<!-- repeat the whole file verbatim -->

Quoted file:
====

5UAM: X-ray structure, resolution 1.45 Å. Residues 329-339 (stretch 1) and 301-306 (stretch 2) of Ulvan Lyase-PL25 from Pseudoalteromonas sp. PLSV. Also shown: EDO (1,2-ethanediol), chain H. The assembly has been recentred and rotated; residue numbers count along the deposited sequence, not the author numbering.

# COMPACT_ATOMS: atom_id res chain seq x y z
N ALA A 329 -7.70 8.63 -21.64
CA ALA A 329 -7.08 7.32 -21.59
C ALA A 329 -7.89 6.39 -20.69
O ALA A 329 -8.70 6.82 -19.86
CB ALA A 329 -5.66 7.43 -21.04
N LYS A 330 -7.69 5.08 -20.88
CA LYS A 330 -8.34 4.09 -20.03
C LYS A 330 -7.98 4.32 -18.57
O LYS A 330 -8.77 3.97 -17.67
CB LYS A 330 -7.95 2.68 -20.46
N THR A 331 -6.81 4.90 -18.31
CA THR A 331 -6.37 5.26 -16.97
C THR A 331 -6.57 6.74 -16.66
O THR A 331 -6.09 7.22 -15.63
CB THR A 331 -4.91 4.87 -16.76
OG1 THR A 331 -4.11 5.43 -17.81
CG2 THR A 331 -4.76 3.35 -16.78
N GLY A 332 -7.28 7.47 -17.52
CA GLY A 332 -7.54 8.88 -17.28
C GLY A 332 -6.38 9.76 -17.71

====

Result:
5UAM: X-ray structure, resolution 1.45 Å. Residues 329-339 (stretch 1) and 301-306 (stretch 2) of Ulvan Lyase-PL25 from Pseudoalteromonas sp. PLSV. Also shown: EDO (1,2-ethanediol), chain H. The assembly has been recentred and rotated; residue numbers count along the deposited sequence, not the author numbering.

# COMPACT_ATOMS: atom_id res chain seq x y z
N ALA A 329 -7.70 8.63 -21.64
CA ALA A 329 -7.08 7.32 -21.59
C ALA A 329 -7.89 6.39 -20.69
O ALA A 329 -8.70 6.82 -19.86
CB ALA A 329 -5.66 7.43 -21.04
N LYS A 330 -7.69 5.08 -20.88
CA LYS A 330 -8.34 4.09 -20.03
C LYS A 330 -7.98 4.32 -18.57
O LYS A 330 -8.77 3.97 -17.67
CB LYS A 330 -7.95 2.68 -20.46
N THR A 331 -6.81 4.90 -18.31
CA THR A 331 -6.37 5.26 -16.97
C THR A 331 -6.57 6.74 -16.66
O THR A 331 -6.09 7.22 -15.63
CB THR A 331 -4.91 4.87 -16.76
OG1 THR A 331 -4.11 5.43 -17.81
CG2 THR A 331 -4.76 3.35 -16.78
N GLY A 332 -7.28 7.47 -17.52
CA GLY A 332 -7.54 8.88 -17.28
C GLY A 332 -6.38 9.76 -17.71